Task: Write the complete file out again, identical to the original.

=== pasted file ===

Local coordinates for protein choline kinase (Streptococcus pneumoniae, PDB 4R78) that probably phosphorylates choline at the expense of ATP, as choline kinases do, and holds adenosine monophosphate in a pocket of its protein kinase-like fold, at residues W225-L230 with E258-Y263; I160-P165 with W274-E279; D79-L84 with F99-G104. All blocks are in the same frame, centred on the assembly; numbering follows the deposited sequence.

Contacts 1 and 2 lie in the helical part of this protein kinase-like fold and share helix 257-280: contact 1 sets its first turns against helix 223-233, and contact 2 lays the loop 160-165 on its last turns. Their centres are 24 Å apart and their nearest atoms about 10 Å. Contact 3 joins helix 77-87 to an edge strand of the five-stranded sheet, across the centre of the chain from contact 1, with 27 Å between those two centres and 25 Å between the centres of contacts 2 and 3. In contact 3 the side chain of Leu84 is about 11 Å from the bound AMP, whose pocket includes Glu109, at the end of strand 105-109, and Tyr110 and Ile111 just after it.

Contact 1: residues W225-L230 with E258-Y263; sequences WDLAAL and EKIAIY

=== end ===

Local coordinates for protein choline kinase (Streptococcus pneumoniae, PDB 4R78) that probably phosphorylates choline at the expense of ATP, as choline kinases do, and holds adenosine monophosphate in a pocket of its protein kinase-like fold, at residues W225-L230 with E258-Y263; I160-P165 with W274-E279; D79-L84 with F99-G104. All blocks are in the same frame, centred on the assembly; numbering follows the deposited sequence.

Contacts 1 and 2 lie in the helical part of this protein kinase-like fold and share helix 257-280: contact 1 sets its first turns against helix 223-233, and contact 2 lays the loop 160-165 on its last turns. Their centres are 24 Å apart and their nearest atoms about 10 Å. Contact 3 joins helix 77-87 to an edge strand of the five-stranded sheet, across the centre of the chain from contact 1, with 27 Å between those two centres and 25 Å between the centres of contacts 2 and 3. In contact 3 the side chain of Leu84 is about 11 Å from the bound AMP, whose pocket includes Glu109, at the end of strand 105-109, and Tyr110 and Ile111 just after it.

Contact 1: residues W225-L230 with E258-Y263; sequences WDLAAL and EKIAIY